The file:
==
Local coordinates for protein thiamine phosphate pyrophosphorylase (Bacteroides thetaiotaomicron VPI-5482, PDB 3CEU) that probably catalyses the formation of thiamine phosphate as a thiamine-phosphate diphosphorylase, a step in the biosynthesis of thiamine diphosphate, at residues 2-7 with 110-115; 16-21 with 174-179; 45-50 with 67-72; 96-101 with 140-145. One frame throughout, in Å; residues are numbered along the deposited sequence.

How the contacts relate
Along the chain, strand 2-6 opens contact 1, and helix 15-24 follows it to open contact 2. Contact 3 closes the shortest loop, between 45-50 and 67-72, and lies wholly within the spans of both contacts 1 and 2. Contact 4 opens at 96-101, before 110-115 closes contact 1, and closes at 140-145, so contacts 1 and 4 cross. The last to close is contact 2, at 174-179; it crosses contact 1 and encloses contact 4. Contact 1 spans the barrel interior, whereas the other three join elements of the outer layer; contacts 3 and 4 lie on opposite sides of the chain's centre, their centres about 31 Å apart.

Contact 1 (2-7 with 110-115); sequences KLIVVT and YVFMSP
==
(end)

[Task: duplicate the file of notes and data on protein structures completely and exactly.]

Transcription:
Local coordinates for protein thiamine phosphate pyrophosphorylase (Bacteroides thetaiotaomicron VPI-5482, PDB 3CEU) that probably catalyses the formation of thiamine phosphate as a thiamine-phosphate diphosphorylase, a step in the biosynthesis of thiamine diphosphate, at residues 2-7 with 110-115; 16-21 with 174-179; 45-50 with 67-72; 96-101 with 140-145. One frame throughout, in Å; residues are numbered along the deposited sequence.

How the contacts relate
Along the chain, strand 2-6 opens contact 1, and helix 15-24 follows it to open contact 2. Contact 3 closes the shortest loop, between 45-50 and 67-72, and lies wholly within the spans of both contacts 1 and 2. Contact 4 opens at 96-101, before 110-115 closes contact 1, and closes at 140-145, so contacts 1 and 4 cross. The last to close is contact 2, at 174-179; it crosses contact 1 and encloses contact 4. Contact 1 spans the barrel interior, whereas the other three join elements of the outer layer; contacts 3 and 4 lie on opposite sides of the chain's centre, their centres about 31 Å apart.

Contact 1 (2-7 with 110-115); sequences KLIVVT and YVFMSP